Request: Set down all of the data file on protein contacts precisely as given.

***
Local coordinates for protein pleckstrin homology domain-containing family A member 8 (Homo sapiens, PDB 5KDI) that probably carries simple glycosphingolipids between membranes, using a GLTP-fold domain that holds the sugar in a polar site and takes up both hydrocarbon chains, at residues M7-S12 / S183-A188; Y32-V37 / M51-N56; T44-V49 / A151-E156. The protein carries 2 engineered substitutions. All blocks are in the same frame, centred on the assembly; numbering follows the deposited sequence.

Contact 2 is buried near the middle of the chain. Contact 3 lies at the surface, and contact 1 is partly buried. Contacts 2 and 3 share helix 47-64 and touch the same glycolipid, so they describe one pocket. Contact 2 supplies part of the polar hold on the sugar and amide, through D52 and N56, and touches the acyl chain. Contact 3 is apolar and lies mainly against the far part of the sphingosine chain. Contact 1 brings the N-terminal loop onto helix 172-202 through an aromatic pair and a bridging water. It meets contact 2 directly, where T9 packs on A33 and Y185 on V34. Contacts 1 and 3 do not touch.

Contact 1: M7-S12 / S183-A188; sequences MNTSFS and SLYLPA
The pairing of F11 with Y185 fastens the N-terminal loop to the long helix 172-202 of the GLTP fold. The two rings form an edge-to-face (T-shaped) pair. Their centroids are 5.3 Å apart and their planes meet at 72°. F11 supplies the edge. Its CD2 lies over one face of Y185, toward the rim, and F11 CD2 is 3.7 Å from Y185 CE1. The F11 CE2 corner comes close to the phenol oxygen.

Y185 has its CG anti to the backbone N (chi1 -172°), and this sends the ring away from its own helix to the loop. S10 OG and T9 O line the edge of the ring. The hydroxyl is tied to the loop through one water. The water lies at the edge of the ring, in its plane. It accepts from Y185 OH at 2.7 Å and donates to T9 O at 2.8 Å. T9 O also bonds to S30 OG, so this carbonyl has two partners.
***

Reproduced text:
Local coordinates for protein pleckstrin homology domain-containing family A member 8 (Homo sapiens, PDB 5KDI) that probably carries simple glycosphingolipids between membranes, using a GLTP-fold domain that holds the sugar in a polar site and takes up both hydrocarbon chains, at residues M7-S12 / S183-A188; Y32-V37 / M51-N56; T44-V49 / A151-E156. The protein carries 2 engineered substitutions. All blocks are in the same frame, centred on the assembly; numbering follows the deposited sequence.

Contact 2 is buried near the middle of the chain. Contact 3 lies at the surface, and contact 1 is partly buried. Contacts 2 and 3 share helix 47-64 and touch the same glycolipid, so they describe one pocket. Contact 2 supplies part of the polar hold on the sugar and amide, through D52 and N56, and touches the acyl chain. Contact 3 is apolar and lies mainly against the far part of the sphingosine chain. Contact 1 brings the N-terminal loop onto helix 172-202 through an aromatic pair and a bridging water. It meets contact 2 directly, where T9 packs on A33 and Y185 on V34. Contacts 1 and 3 do not touch.

Contact 1: M7-S12 / S183-A188; sequences MNTSFS and SLYLPA
The pairing of F11 with Y185 fastens the N-terminal loop to the long helix 172-202 of the GLTP fold. The two rings form an edge-to-face (T-shaped) pair. Their centroids are 5.3 Å apart and their planes meet at 72°. F11 supplies the edge. Its CD2 lies over one face of Y185, toward the rim, and F11 CD2 is 3.7 Å from Y185 CE1. The F11 CE2 corner comes close to the phenol oxygen.

Y185 has its CG anti to the backbone N (chi1 -172°), and this sends the ring away from its own helix to the loop. S10 OG and T9 O line the edge of the ring. The hydroxyl is tied to the loop through one water. The water lies at the edge of the ring, in its plane. It accepts from Y185 OH at 2.7 Å and donates to T9 O at 2.8 Å. T9 O also bonds to S30 OG, so this carbonyl has two partners.